To forget one's ancestors is to be a brook without a source
A tree without root~ Chinese Proverb

The practice of adoption has undergone dramatic changes in the last 25 years. An explosion of evolving understanding has influenced practice and philosophy. Instead of secrecy and barriers to contact, there is an increased emphasis on openness and knowledge. The voices of those impacted by the adoption journey have clamored to be heard. Adopted persons, birthparents and adoptive parents have educated professionals about the complexities of living with adoption. What was believed to be a simple journey, has instead resulted in being a highly complex life experience.

In keeping with societal norms, which promoted closed adoptions, a veil of secrecy was considered vital for the well being of all concerned, especially the adoptive family. Secrecy would prevent the birthparents from intruding and would allow the family to integrate into the larger community as though the children had been born to the adoptive parents. Thus, an adversarial model was created where in order to join a family by adoption, one had to obliterate the family by birth.

Making this very feasible was the belief that birthparents forgot the children they birthed. Society emblazoned birthparents with symbols of shame, removing them from the ranks of the worthy once an adoption occurred. After all, what caring parent would give away her child?

Supporting the sanctity of the adoptive family was the belief that adopted persons would have no need to know about their birthfamilies. If and when they did, it became a sure sign that they didn't love their adoptive families and were demonstrating a lack of gratitude.

The rise of the adoption movement in the 70s began to erode these popularly held beliefs. Adopted persons began to openly acknowledge a profound need to know their birthfamilies. They expressed a love and loyalty for their families by adoption. The need to know in no way denied the adoption ties. The search for self was identified as central to the quest.

Birthparents came out of the closet, joining ranks to belie the "forgetting" myth. Over 90% of birthparents are open to contact with their children. No matter what their personal story, the thread that joined them was a love of their children and a need to know of their welfare. The honoring of the adoptive parents was consistently expressed while identifying their own need to know.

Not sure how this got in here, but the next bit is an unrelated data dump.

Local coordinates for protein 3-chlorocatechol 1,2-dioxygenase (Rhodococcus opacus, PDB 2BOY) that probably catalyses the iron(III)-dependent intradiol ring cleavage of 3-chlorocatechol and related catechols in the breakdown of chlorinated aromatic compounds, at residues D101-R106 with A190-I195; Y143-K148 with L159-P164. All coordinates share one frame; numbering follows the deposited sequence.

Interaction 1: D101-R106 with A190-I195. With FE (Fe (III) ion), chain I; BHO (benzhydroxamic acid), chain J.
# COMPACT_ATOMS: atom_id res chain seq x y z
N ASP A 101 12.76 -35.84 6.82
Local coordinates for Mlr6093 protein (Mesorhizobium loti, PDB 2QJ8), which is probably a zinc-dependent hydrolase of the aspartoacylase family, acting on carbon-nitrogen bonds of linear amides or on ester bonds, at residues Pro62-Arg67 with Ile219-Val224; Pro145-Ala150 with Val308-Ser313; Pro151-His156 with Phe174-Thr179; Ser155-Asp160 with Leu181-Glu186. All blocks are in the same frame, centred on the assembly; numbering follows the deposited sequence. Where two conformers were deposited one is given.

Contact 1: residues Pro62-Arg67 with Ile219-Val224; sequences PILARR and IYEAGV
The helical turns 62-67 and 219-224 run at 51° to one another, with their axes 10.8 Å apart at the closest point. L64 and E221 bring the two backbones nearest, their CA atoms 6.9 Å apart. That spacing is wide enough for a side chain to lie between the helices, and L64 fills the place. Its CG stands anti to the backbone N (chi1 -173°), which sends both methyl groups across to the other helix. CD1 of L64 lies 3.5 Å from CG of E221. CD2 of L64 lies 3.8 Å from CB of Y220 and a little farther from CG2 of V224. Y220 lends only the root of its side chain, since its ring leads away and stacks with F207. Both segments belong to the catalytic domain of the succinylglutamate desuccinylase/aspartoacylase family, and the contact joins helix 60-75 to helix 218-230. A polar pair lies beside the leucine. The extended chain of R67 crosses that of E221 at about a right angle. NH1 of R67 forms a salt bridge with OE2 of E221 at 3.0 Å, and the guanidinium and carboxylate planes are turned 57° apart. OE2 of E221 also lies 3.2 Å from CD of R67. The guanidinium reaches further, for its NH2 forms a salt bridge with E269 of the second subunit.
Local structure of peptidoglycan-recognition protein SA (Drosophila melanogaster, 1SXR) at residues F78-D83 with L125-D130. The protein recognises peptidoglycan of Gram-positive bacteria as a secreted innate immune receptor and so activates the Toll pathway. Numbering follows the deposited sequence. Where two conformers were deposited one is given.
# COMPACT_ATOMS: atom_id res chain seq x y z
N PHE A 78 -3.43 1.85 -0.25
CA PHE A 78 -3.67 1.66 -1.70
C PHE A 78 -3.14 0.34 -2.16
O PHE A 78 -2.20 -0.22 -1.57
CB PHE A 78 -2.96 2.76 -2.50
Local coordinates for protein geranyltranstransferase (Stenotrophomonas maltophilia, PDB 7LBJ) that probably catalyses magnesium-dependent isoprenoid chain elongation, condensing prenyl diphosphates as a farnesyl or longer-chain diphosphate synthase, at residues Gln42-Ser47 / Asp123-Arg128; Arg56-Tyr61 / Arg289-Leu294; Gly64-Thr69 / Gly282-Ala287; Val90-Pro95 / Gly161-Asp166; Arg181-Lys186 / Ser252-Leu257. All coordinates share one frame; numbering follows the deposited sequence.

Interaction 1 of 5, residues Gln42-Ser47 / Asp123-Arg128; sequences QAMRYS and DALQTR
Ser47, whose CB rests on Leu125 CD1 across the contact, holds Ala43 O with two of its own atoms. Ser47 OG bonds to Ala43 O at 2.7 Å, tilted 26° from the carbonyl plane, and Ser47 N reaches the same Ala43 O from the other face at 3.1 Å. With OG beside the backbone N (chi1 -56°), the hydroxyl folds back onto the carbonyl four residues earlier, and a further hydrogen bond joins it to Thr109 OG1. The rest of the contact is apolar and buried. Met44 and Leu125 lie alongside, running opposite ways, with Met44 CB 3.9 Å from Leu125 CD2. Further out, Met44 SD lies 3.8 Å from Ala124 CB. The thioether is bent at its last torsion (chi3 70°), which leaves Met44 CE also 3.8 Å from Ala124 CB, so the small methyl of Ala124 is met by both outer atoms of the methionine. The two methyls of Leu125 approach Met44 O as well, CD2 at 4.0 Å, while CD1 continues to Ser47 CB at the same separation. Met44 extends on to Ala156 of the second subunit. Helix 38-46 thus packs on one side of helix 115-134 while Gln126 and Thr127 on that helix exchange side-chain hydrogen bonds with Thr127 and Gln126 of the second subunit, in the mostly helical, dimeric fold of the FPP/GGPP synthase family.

Adoptive parents gradually joined the voices, exhibiting a heightened understanding of their children's needs. Where the fear of birthparents had previously guided their experience, increased empathy and awareness now brought their participation. In growing numbers, they seek changes in the laws and practice areas, which would allow their children access to their birthfamilies.

Little by little, some agencies began to offer services that were responsive to the expressed needs of their clients from the past. The challenge was to identify the nature of the services in light of "promises" of the past, revolving around confidentiality and ownership issues. Adoptive parents were often told that the child would be theirs with no chance of intrusion by the birthfamily. Withholding information about identities of all parties sealed the possibility of paths crossing by chance or on purpose.

The search movement opened the door to pro active searching. By the time someone decides to search, the need is compelling. Searching takes tremendous courage as one prepares to face the truth and possible rejection. The fear of rejection is a major stumbling block to starting a search. Safe & socially acceptable reasons are usually initially expressed such as “I need medical history”. There are a multitude of other reasons expressed only when trust and empathy are discerned.

Search and contact set off a massive rollercoaster that offers pathways for healing to all parties involved with adoption. Some of the outcomes of a search are feelings of wholeness, clearer sense of self and self worth, increased trust, increased ability to interrelate and have intimacy, diminished sense of rejection & abandonment, entitlement to exist and strengthened bonds between the adopted person & his parents/family. Inherent in this process is the right to develop whatever relationship is possible as in other families.

Each of us, involved with adoption, has the opportunity to expand the understanding in our community regarding searching. In this manner, we can lend our voices to support the healing potential of those persons living under the rules of secrecy. Secrecy embodies shame. Truth is liberating and strengthening.


In all of us there is a hunger, marrow-deep,
to know our heritage --
to know who we are and where we have come from.
Without this enriching knowledge, there is a hollow yearning."
~ Alex Haley

Presented at Ontario Adoption Community Conference, Toronto 2002. Content may be reproduced when credit is given to author.